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You know what they say (and by “they” we mean Joni Mitchell): you don’t know what you’ve got ‘til it’s gone. That is very much the case when posterior tibial tendon dysfunction (PTTD) starts to cause pain and trouble within your foot and ankle.
PTTD is certainly a mouthful when you don’t abbreviate it, but what is happening inside your foot is actually not too complicated. And the sooner you do something to address that problem, the less severe an effect it can have on you over time.
What Does PTTD Feel Like?
The primary symptoms of PTTD are:
- Pain experienced along the inside of the ankle and foot.
- Pain on the outside of the ankle.
- Pain that becomes worse with activity – especially high-impact activities such as running. Standing or moving around for a long time can also start to become troublesome.
You may see some swelling too, but not always.
Now, painful symptoms such as these can indicate a number of different problems, but one truth always remains clear: never put off getting help for any consistently occurring pain, no matter where it is or when it happens. Your body’s “Check Engine” light is on and needs to be checked before something worse is allowed to happen.
What is Going On with PTTD?
Posterior tibial tendon dysfunction, as you might have already surmised, deals primarily with the posterior tibial tendon.
While the Achilles tendon tends to get the most attention in this area of the body, the posterior tibial tendon is also a very important player. It connects the calf muscles in the lower leg to the bones on the inside of the foot. This keeps the tissues of the arch stable and supports the foot as you walk.
In fact, you can see the tibial tendon in this video on the Achilles. Look for the bulge on the left side of the foot.
You can think of the posterior tibial tendon as similar to the ropes that hold up a drawbridge. As long as it is able to do its job properly, it works very well. But when something starts to stress or tear the tendon, it starts to weaken, and the arch can suffer for it.
The more the arch collapses, the more stress is placed on the tendon and the more it can strain. Several factors can contribute to this cycle:
- Abnormalities in foot structure, which are often inherited
- Excess weight on the tendon and arch
- Repetitive stress from running and other activities
- An acute injury that damages and/or inflames the tendon
Pain on the inside of the ankle is often attributable to the tendon itself being injured and inflamed. But what about that pain on the other side of the ankle? As the arch collapses, the heel bone can shift outward, putting pressure on that area.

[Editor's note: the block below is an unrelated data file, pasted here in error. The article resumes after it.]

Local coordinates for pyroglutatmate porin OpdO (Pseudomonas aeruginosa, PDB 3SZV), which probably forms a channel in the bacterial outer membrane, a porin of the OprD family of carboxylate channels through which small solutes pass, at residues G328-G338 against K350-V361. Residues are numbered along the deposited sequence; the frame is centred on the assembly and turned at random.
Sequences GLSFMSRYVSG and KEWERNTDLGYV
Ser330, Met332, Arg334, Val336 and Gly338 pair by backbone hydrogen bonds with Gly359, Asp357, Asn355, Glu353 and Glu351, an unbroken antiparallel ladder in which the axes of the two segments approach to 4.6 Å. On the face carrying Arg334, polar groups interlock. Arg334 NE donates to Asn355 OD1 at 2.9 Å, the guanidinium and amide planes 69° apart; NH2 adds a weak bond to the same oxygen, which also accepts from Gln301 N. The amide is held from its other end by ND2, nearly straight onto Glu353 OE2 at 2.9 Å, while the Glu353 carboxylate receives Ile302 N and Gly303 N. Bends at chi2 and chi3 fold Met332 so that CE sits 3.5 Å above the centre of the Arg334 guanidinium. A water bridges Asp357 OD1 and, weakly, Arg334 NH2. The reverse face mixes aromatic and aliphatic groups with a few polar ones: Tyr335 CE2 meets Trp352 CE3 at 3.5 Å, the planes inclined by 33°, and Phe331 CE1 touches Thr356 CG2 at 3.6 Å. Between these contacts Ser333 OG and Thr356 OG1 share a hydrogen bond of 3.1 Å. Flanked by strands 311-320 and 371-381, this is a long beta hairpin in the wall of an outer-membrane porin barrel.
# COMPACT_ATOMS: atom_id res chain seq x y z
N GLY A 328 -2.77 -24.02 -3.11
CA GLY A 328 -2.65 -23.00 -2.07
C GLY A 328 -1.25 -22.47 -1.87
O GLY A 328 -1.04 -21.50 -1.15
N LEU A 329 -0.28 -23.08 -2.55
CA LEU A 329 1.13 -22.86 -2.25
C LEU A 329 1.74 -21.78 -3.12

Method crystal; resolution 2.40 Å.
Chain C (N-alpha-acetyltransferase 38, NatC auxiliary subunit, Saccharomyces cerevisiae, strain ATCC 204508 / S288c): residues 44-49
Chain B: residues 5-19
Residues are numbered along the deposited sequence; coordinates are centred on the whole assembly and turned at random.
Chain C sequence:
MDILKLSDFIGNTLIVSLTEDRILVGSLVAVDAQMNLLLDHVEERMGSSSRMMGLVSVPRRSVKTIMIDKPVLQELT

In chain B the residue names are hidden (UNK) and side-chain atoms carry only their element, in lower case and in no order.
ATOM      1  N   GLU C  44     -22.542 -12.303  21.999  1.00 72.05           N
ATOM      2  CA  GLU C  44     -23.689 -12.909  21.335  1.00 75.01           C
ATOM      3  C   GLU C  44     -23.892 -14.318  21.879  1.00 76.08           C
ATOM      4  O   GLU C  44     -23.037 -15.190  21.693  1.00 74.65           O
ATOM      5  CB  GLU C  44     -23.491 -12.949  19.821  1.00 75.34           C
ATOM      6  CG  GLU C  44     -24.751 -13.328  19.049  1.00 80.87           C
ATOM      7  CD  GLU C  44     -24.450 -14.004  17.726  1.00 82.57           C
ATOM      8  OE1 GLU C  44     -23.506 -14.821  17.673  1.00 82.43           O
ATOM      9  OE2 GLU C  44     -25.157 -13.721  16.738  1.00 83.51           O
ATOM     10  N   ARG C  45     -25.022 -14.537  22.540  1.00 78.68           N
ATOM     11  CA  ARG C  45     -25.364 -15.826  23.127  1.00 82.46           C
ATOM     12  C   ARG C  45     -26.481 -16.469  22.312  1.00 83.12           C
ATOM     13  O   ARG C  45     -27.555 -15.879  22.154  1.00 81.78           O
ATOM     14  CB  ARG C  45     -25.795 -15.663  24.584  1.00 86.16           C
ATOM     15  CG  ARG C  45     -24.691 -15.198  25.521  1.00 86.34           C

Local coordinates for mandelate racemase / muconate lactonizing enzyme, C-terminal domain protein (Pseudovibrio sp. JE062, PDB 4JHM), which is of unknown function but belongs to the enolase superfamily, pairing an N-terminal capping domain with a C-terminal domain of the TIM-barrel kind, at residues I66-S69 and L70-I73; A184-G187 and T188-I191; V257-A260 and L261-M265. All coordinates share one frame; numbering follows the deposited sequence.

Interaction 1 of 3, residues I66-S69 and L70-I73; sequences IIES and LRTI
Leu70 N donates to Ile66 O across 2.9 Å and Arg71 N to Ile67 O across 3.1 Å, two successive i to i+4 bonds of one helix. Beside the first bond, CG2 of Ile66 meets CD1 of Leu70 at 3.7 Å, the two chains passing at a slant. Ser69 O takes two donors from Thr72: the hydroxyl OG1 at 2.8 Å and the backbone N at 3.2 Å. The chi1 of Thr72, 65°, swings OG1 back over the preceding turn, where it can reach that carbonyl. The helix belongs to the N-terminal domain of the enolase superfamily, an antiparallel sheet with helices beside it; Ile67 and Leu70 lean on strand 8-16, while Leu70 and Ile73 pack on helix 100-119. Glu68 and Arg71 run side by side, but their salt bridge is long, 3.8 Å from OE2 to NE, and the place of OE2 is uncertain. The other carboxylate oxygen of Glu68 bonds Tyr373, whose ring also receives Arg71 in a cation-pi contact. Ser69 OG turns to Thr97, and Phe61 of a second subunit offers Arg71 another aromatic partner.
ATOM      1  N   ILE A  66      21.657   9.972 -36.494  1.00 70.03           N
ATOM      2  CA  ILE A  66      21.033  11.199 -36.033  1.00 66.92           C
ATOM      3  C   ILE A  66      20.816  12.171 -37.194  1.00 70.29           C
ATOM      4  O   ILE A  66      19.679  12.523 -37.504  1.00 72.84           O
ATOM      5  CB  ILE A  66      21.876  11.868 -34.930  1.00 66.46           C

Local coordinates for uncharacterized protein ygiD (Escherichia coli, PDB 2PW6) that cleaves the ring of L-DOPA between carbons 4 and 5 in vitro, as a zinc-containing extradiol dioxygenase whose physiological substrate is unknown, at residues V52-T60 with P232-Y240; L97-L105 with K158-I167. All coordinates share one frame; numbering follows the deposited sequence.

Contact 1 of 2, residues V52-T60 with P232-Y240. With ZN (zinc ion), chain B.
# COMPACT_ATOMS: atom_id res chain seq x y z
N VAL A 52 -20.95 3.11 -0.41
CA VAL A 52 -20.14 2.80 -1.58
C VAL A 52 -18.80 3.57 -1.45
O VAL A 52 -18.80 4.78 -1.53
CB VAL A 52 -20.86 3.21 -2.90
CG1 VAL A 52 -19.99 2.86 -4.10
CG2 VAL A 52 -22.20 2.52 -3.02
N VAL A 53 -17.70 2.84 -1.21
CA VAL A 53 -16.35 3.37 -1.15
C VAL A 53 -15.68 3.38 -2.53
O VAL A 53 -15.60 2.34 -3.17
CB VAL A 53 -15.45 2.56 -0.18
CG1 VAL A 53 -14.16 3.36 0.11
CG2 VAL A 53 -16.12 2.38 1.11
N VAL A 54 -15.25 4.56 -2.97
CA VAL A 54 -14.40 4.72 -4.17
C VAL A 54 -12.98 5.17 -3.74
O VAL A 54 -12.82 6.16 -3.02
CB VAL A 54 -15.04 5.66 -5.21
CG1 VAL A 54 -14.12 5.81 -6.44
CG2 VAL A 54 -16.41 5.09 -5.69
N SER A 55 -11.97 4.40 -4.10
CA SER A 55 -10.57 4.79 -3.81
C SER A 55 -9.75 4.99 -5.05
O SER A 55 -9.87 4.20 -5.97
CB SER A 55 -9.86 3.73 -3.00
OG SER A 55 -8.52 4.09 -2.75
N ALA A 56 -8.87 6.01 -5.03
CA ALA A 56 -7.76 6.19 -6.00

An Increasingly Troubled Tendon
The posterior tibial tendon degrades over time, and this degradation can be divided into stages. Once again, the sooner you start to address the problem, the better!
- Stage 1: Mild-to-moderate pain is felt in the ankle or arch. It still responds well to rest during this time.
- Stage 2: Pain increases. Lifting your heels can especially cause tenderness in the ankle.
- Stage 3: Raising just one heel can become too painful. The joints have become irritated and chronic inflammation is starting to cause the tendon to outright deteriorate.
- Stage 4: The joints, for lack of a better term, are trashed. Deterioration accelerates and disaster is all but imminent.
In the first two stages of PTTD, treatment is much simpler. We can decrease the loads on your tendon and associated structures by addressing any biomechanical issues you may have and focusing on activity levels and weight management, if necessary. If you can lighten the load and keep the tendon in the proper position, healing tends to happen naturally.
By the time stages 3 and 4 have arrived, treatment largely depends on how much damage is present. By this point, we must limit losses as much as possible. Doing so from the outside, using bracing or foot-ankle orthoses, is preferable. But if that does not prove effective, surgery may be required to fuse failing joints.
Fight the Future
Abnormalities that can contribute to PTTD can be visible very early on, even in early childhood. The good news, however, is that children’s feet are still quite malleable during this time and corrections can be made rather easily.
So if you’re a grandparent with PTTD, keep an eye on your grandchildren. If they’re inheriting the same types of structural problems you are, it’s a good idea to have them checked out early. We’re more than happy to discuss what to look for with you.